This is the story of an Irishman’s life, from before he was born, when his mother was kicked out of her village by the priest for being unmarried and pregnant, until all of his life was lived. It’s also the story of Ireland, from the end of WWII, until now, and how it has grown and changed. These were hard times to be gay in Ireland, and Cyril’s journey to find a place for and within himself, takes him across the world. This is a difficult story, harsh and sad, but it is also laugh out loud funny, tender, and full of characters that will stay with me.
Dubliners is a series of short stories, set in Dublin in the early 1900s. There isn’t a great deal of plot; it is a snapshot of the lives of different people across the city. Lives filled with love, frustration, contentment, rage, drunkenness, hope, loneliness, lust and despair. They are a little bleak, but beautifully so.
Holding isn’t what I would have expected from Graham Norton. It’s not exactly Colm Tóibín, but it is a charming, tender and thoughtful story of a mystery in a sleepy, rural, Irish town. Quietly amusing with endearing characters and a great setting, I thoroughly enjoyed it.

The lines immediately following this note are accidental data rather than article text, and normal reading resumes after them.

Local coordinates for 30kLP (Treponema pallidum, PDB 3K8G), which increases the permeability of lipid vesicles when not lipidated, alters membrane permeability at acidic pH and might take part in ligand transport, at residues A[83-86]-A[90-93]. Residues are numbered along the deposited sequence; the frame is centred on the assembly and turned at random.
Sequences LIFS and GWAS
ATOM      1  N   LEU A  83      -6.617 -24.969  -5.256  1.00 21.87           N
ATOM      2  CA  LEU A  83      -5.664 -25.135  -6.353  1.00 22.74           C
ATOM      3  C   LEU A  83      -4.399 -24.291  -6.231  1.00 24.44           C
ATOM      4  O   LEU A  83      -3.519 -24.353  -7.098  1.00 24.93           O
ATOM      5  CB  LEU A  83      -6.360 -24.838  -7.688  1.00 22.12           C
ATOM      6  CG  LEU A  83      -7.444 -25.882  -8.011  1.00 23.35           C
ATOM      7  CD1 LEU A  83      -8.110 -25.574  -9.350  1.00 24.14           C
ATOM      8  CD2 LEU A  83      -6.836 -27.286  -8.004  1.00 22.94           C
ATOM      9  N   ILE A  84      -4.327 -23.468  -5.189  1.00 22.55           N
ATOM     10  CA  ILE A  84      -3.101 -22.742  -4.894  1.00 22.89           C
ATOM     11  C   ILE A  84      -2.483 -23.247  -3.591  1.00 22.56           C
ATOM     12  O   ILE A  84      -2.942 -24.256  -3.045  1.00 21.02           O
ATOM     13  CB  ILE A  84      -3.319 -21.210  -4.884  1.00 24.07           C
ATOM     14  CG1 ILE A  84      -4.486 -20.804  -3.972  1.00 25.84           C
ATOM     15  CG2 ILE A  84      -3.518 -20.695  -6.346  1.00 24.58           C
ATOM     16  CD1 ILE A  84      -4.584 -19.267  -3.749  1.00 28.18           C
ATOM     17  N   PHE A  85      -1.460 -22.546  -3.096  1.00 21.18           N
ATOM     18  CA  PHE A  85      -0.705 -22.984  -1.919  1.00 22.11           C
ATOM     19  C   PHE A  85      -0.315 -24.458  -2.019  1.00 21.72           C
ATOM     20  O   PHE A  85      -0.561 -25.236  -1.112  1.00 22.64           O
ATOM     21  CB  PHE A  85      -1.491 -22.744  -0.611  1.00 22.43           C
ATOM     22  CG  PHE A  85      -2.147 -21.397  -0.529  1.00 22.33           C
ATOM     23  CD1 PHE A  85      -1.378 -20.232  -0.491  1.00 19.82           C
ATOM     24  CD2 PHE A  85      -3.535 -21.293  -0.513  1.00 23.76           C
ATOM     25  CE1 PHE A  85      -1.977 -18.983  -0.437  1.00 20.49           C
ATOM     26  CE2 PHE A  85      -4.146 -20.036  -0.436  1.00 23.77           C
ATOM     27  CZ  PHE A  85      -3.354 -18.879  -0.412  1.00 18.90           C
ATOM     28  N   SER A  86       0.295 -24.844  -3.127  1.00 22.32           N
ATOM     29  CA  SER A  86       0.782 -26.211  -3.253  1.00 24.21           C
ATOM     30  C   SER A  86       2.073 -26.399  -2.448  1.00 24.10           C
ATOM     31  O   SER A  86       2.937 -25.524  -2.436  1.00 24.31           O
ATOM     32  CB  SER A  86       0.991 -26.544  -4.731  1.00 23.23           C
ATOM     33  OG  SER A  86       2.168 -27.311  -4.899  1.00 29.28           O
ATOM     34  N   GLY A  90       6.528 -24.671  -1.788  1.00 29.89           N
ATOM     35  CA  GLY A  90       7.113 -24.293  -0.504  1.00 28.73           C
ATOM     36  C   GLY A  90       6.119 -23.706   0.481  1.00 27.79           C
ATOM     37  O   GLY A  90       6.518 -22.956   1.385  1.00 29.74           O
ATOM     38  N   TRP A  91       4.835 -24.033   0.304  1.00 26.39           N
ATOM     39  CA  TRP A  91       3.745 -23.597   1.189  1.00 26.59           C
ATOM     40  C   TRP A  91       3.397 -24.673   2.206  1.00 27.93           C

One of my favourite authors, Maggie O’Farrell has delivered another great book. It’s about a man from New York who, after studying in the UK years before, finds himself living in Ireland, married to a reclusive former movie star. There is all the messiness of life, with all the complications, obstacles, tragedies and mistakes, and how we identify and cling to what is important.
The Green Road is about the Irish Madigan family, from the eighties until now. They are a regular family, each playing the role expected of them, wishing to be understood, not seeking to understand. There is no great plot, but time spent in New York, Mali, Dublin and a small town in County Clare. No characters are truly likeable, and there is no significant resolution, but an interesting look at the selfishness, messiness, intractability, and strength of family ties, and the struggles of modern life.